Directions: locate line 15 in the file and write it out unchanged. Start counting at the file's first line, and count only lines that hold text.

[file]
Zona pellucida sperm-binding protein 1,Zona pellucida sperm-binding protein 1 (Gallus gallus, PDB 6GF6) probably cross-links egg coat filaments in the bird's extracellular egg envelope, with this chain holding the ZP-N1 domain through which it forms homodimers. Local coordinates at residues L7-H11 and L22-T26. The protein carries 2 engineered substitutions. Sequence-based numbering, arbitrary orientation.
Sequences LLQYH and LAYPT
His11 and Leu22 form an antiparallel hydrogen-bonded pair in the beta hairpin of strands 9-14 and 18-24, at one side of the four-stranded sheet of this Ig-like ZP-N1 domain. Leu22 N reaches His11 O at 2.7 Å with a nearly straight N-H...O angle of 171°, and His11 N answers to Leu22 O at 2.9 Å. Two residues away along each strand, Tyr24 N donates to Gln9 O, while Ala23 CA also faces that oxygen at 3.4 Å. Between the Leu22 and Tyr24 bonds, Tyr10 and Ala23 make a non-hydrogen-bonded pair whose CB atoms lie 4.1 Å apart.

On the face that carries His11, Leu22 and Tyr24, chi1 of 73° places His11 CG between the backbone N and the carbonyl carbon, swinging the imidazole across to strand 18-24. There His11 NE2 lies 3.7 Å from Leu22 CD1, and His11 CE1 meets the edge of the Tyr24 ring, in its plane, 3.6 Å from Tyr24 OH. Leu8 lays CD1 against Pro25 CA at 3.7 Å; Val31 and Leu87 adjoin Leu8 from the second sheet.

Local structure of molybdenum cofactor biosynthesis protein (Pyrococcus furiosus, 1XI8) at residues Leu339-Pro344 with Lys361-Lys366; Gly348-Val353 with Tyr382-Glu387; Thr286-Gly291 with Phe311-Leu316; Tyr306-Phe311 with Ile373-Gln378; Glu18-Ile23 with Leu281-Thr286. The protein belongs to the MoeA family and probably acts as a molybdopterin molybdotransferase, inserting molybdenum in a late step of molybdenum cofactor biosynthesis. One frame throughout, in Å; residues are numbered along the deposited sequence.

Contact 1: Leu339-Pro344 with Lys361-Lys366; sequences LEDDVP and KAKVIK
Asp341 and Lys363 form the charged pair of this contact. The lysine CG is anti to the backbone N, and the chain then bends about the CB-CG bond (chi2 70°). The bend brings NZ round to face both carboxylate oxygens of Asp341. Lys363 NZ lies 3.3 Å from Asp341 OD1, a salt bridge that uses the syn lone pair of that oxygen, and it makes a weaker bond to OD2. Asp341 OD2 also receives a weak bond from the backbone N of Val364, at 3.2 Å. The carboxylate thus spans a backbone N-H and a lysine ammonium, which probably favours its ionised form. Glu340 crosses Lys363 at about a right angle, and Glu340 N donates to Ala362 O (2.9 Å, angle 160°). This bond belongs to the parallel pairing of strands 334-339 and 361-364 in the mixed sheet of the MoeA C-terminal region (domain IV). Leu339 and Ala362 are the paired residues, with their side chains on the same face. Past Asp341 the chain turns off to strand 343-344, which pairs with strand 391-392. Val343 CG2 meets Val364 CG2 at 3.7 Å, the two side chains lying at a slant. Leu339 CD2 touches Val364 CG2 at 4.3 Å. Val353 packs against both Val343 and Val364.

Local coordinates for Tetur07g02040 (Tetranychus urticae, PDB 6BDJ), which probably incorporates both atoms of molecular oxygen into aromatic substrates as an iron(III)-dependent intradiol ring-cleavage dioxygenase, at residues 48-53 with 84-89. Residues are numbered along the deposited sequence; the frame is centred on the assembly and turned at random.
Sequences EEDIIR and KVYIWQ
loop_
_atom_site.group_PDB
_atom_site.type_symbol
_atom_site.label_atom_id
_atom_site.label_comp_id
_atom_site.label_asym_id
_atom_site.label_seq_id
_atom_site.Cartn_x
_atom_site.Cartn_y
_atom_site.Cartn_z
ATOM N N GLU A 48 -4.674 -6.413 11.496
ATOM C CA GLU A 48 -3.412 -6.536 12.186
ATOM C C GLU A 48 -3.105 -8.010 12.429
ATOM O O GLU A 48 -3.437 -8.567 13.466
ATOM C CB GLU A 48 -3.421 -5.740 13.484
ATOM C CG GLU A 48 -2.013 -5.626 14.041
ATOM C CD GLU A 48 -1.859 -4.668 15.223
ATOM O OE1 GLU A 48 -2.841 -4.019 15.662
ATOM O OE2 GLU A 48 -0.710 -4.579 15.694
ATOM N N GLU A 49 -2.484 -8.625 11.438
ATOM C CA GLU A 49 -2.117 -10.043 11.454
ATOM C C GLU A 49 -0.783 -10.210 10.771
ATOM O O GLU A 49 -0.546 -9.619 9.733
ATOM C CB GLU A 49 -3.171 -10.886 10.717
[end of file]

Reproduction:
_atom_site.label_asym_id